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TUCKER v. RANDALL

December 8, 1993

BILLY B. TUCKER, Plaintiff,
v.
RICHARD A. RANDALL and ALBERT SPEENBURGH, in their individual capacities and in their official capacities as officers of the Sheriff's Department of Kendall County, Illinois, Defendants.


MAROVICH


The opinion of the court was delivered by: GEORGE M. MAROVICH

Plaintiff Billy B. Tucker ("Tucker"), a former detainee at Kendall County jail, brought a four-count complaint pursuant to Section 1983 and Illinois common law against Defendants Richard A. Randall ("Randall") and Albert Speenburgh ("Speenburgh"), officers of the Sheriff's Department of Kendall County, alleging inadequate medical care (Count I), inadequate access to a telephone and illegal taping of phone conversations (Count II), and inadequate prison conditions (Counts III and IV). Defendants filed a motion for summary judgment pursuant to Fed. R. Civ. P. 56(c) on the basis of qualified immunity. For the reasons set forth below, we grant summary judgment on all counts.

 FACTUAL BACKGROUND

 Plaintiff Tucker is a former detainee of the Kendall County Jail in Yorkville, Illinois. He is presently imprisoned in the Illinois River Correctional Center in Canton, Illinois. Defendant Sheriff Richard Randall was sworn into the office of Sheriff of Kendall County on December 1, 1986. Prior to this date, on September 29, 1986, Randall's name had appeared as "sheriff" on inspection reports, and after November 4, 1986, Randall had been the "Sheriff-elect." Defendant Albert Speenburgh was employed as a Lieutenant with the Kendall County Sheriff's Department at all times relevant to this lawsuit. Randall delegated direct day-to-day supervision of the Kendall County jail to Speenburgh.

 Medical Treatment

 On November 9, 1986, Tucker was involved in a bar fight that took place at T's Tap in Plano, Illinois. Tucker was arrested and taken by ambulance to a hospital. On the way to the hospital and again at the hospital, Tucker complained of injuries to his hand and to his ribs. The doctor at the hospital noted that Tucker complained of pain in the right anterior chest, lower back and face. Upon his examination, the doctor found slight tenderness in the right anterior chest wall and a lack of crepitation, which is the sound of cracked ribs.

 As a result of his examination, the doctor diagnosed Tucker as suffering from multiple blunt trauma. Medical instructions for Tucker's treatment included: (1) keep wounds clean and apply ice to face, (2) watch for signs of infection, (3) follow-up with a doctor in 3 to 5 days, and (4) aspirin every four hours for two days.

 Tracey, through a question and answer session with Tucker, filled out a medical form at the time of the booking. The medical form does not show any report of injuries to hand or ribs made by Tucker. Tucker disputes that such a session between Tucker and Tracey occurred in manner described above and disputes that the form was accurate. Tucker did not tell Tracey about his need to follow up with a doctor in 3 to 5 days.

 On November 10, 1986, Tucker was placed in a cell with Darrell Knapp ("Knapp"), another pretrial detainee, and four other prisoners. Knapp testified that Tucker could barely move at this time, that his right hand was swelled up, and that he complained that his ribs hurt.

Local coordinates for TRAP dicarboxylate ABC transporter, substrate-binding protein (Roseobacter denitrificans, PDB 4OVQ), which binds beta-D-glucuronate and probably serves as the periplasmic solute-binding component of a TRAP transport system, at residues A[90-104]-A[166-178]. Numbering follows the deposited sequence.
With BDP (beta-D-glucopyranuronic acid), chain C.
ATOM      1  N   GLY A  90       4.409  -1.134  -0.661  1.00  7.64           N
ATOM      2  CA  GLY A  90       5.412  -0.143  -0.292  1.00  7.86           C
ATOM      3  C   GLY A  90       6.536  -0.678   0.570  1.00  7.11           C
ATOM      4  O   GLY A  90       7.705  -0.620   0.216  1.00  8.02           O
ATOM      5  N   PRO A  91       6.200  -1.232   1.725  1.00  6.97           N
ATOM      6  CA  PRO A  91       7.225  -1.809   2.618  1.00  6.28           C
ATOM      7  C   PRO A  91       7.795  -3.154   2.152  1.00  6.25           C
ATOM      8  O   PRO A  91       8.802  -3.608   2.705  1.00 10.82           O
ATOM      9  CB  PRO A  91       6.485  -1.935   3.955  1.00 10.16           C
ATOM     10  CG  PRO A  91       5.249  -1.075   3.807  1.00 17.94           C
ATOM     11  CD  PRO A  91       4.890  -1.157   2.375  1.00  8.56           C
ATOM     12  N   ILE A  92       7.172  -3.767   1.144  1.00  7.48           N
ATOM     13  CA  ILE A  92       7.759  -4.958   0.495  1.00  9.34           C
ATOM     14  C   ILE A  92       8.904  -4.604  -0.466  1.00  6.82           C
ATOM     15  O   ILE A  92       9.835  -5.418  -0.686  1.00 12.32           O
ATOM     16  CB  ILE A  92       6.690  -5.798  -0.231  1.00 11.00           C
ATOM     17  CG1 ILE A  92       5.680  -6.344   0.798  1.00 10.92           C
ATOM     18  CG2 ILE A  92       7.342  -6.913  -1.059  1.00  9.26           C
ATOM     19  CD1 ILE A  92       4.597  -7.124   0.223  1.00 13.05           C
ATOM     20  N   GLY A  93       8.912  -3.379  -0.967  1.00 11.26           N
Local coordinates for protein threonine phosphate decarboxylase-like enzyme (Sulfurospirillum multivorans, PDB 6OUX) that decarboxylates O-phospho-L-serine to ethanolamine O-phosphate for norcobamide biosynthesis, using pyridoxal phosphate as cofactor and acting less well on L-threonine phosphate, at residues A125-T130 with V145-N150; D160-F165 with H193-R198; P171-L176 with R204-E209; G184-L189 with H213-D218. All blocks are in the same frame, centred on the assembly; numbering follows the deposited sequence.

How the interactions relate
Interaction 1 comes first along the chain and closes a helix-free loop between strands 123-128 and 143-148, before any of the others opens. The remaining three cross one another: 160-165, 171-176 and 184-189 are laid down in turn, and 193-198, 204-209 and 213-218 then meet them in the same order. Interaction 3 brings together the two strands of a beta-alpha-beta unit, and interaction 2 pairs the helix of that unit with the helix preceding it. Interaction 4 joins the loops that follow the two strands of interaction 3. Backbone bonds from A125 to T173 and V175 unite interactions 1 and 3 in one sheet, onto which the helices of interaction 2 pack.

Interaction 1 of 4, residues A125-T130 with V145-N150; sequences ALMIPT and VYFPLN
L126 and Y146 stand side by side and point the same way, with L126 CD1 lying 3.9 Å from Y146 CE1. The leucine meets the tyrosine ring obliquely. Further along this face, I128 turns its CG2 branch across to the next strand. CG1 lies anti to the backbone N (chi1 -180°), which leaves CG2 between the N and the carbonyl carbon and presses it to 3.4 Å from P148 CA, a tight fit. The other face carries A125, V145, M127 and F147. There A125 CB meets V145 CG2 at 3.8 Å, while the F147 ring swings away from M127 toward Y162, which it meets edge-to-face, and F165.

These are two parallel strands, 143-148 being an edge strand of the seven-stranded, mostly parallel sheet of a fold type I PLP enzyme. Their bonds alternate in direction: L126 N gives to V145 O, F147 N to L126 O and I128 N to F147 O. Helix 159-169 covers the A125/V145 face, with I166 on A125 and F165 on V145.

Tucker complained to a prison guard, Officer Jon Smiley ("Smiley"), about the pain in his hands and ribs, and Smiley testified that he relayed these complaints to Speenburgh. Speenburgh denies knowledge of any such complaints from Tucker or a jail officer. According to Smiley's testimony, when he conveyed Tucker's complaints to Speenburgh, Speenburgh always granted him medical contact.

 State regulations require that pretrial detainees receive a medical screening after they have been in jail for fourteen days and that was also the policy of the Kendall County jail. Upon gaining the office of Sheriff, Randall admits that he did not ensure that 14-day medical screenings were taking place. Speenburgh also admits that he was not always able to follow the 14-day screening requirement, but claims that he attempted to meet it to the best of his ability. Speenburgh admits that Tucker's medical examination on January 21, 1987 was his 14-day screening requirement even though it should have occurred two months earlier.

 Tucker's physical examination on January 21, 1987 was performed by general practitioner Dr. Jose Bernal ("Dr. Bernal"). Dr. Bernal had treated Tucker for various ailments in the past, dating at least as far back as 1977. The physical exam included visual examination of Tucker, including his extremities. Dr. Bernal did not note in the medical records any complaints by Tucker about his hand or ribs, nor did he note that Tucker should be referred to a specialist.

 Tucker saw Dr. Bernal at later dates in 1987 for a skin rash, an earache, vomiting, dizzy spells and having a tendency to faint. Tucker did not mention his hand or rib injury to Dr. Bernal during any medical examination conducted after January 21, 1987. Tucker explains that he did not complain because Dr. Bernal had already told him that he was not qualified to treat such injuries. Tucker states that he personally discussed his hand injury with Speenburgh on multiple occasions but Speenburgh recalls talking about it on only one occasion.